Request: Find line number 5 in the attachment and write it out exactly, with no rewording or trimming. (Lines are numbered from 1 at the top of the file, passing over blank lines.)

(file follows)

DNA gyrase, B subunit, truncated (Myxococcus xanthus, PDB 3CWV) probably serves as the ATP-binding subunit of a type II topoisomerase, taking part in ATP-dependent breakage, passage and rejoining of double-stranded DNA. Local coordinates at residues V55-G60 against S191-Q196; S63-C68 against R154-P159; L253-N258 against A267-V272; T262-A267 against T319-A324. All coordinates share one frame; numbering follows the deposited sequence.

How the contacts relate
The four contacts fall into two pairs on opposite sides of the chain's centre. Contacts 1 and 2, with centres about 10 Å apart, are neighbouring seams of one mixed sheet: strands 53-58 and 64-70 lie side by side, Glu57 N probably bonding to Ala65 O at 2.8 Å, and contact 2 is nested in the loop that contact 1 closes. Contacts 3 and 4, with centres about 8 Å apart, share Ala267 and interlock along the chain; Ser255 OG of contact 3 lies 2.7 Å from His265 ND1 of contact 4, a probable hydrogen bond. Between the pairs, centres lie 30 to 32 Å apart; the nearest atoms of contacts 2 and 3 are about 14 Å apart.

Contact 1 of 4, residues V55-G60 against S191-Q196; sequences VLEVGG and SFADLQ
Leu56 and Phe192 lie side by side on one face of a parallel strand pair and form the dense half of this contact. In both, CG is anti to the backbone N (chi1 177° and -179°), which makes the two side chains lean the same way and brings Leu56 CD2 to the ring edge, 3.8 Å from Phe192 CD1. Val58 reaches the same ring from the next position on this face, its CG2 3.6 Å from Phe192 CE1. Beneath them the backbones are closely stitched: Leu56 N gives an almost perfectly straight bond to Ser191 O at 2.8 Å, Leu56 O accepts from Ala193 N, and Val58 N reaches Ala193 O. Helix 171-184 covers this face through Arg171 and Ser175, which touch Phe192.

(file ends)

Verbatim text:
Leu56 and Phe192 lie side by side on one face of a parallel strand pair and form the dense half of this contact. In both, CG is anti to the backbone N (chi1 177° and -179°), which makes the two side chains lean the same way and brings Leu56 CD2 to the ring edge, 3.8 Å from Phe192 CD1. Val58 reaches the same ring from the next position on this face, its CG2 3.6 Å from Phe192 CE1. Beneath them the backbones are closely stitched: Leu56 N gives an almost perfectly straight bond to Ser191 O at 2.8 Å, Leu56 O accepts from Ala193 N, and Val58 N reaches Ala193 O. Helix 171-184 covers this face through Arg171 and Ser175, which touch Phe192.